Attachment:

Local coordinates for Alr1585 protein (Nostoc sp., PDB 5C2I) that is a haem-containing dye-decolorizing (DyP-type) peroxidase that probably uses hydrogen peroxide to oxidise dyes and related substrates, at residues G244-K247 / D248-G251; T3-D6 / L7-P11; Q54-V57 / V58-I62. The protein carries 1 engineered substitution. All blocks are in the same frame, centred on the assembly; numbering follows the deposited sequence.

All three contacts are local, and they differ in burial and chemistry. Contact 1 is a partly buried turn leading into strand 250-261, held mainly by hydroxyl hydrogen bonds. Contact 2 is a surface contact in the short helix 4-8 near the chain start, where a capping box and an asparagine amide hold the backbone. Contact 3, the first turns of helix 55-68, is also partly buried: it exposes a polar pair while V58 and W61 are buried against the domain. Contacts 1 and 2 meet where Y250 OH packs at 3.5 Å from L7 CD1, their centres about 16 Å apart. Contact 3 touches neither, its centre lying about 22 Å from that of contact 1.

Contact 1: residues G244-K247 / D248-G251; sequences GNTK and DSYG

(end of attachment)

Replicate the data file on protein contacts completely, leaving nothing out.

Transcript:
Local coordinates for Alr1585 protein (Nostoc sp., PDB 5C2I) that is a haem-containing dye-decolorizing (DyP-type) peroxidase that probably uses hydrogen peroxide to oxidise dyes and related substrates, at residues G244-K247 / D248-G251; T3-D6 / L7-P11; Q54-V57 / V58-I62. The protein carries 1 engineered substitution. All blocks are in the same frame, centred on the assembly; numbering follows the deposited sequence.

All three contacts are local, and they differ in burial and chemistry. Contact 1 is a partly buried turn leading into strand 250-261, held mainly by hydroxyl hydrogen bonds. Contact 2 is a surface contact in the short helix 4-8 near the chain start, where a capping box and an asparagine amide hold the backbone. Contact 3, the first turns of helix 55-68, is also partly buried: it exposes a polar pair while V58 and W61 are buried against the domain. Contacts 1 and 2 meet where Y250 OH packs at 3.5 Å from L7 CD1, their centres about 16 Å apart. Contact 3 touches neither, its centre lying about 22 Å from that of contact 1.

Contact 1: residues G244-K247 / D248-G251; sequences GNTK and DSYG